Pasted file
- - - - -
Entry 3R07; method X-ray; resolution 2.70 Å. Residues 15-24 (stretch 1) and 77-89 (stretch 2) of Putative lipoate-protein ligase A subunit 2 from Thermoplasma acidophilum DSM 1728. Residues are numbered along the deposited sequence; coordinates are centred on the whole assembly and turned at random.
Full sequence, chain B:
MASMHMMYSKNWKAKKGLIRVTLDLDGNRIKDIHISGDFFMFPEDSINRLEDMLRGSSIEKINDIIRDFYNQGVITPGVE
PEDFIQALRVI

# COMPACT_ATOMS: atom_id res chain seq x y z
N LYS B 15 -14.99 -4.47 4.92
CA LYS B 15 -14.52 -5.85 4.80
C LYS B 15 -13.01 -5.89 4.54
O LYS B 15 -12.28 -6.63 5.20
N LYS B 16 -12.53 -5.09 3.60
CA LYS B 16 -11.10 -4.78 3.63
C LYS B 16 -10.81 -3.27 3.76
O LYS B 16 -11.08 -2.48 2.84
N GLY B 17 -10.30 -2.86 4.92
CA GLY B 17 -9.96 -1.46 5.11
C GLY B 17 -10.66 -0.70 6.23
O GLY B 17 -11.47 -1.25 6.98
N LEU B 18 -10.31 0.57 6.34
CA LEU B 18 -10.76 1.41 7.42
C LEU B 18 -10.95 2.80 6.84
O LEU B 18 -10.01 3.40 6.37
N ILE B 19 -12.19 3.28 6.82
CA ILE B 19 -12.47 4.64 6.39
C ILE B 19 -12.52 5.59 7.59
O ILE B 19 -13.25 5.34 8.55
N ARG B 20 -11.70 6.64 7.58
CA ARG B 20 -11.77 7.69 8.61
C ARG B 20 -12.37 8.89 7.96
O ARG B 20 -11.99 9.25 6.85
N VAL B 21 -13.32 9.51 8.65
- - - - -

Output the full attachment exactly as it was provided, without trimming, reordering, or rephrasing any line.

Entry 3R07; method X-ray; resolution 2.70 Å. Residues 15-24 (stretch 1) and 77-89 (stretch 2) of Putative lipoate-protein ligase A subunit 2 from Thermoplasma acidophilum DSM 1728. Residues are numbered along the deposited sequence; coordinates are centred on the whole assembly and turned at random.
Full sequence, chain B:
MASMHMMYSKNWKAKKGLIRVTLDLDGNRIKDIHISGDFFMFPEDSINRLEDMLRGSSIEKINDIIRDFYNQGVITPGVE
PEDFIQALRVI

# COMPACT_ATOMS: atom_id res chain seq x y z
N LYS B 15 -14.99 -4.47 4.92
CA LYS B 15 -14.52 -5.85 4.80
C LYS B 15 -13.01 -5.89 4.54
O LYS B 15 -12.28 -6.63 5.20
N LYS B 16 -12.53 -5.09 3.60
CA LYS B 16 -11.10 -4.78 3.63
C LYS B 16 -10.81 -3.27 3.76
O LYS B 16 -11.08 -2.48 2.84
N GLY B 17 -10.30 -2.86 4.92
CA GLY B 17 -9.96 -1.46 5.11
C GLY B 17 -10.66 -0.70 6.23
O GLY B 17 -11.47 -1.25 6.98
N LEU B 18 -10.31 0.57 6.34
CA LEU B 18 -10.76 1.41 7.42
C LEU B 18 -10.95 2.80 6.84
O LEU B 18 -10.01 3.40 6.37
N ILE B 19 -12.19 3.28 6.82
CA ILE B 19 -12.47 4.64 6.39
C ILE B 19 -12.52 5.59 7.59
O ILE B 19 -13.25 5.34 8.55
N ARG B 20 -11.70 6.64 7.58
CA ARG B 20 -11.77 7.69 8.61
C ARG B 20 -12.37 8.89 7.96
O ARG B 20 -11.99 9.25 6.85
N VAL B 21 -13.32 9.51 8.65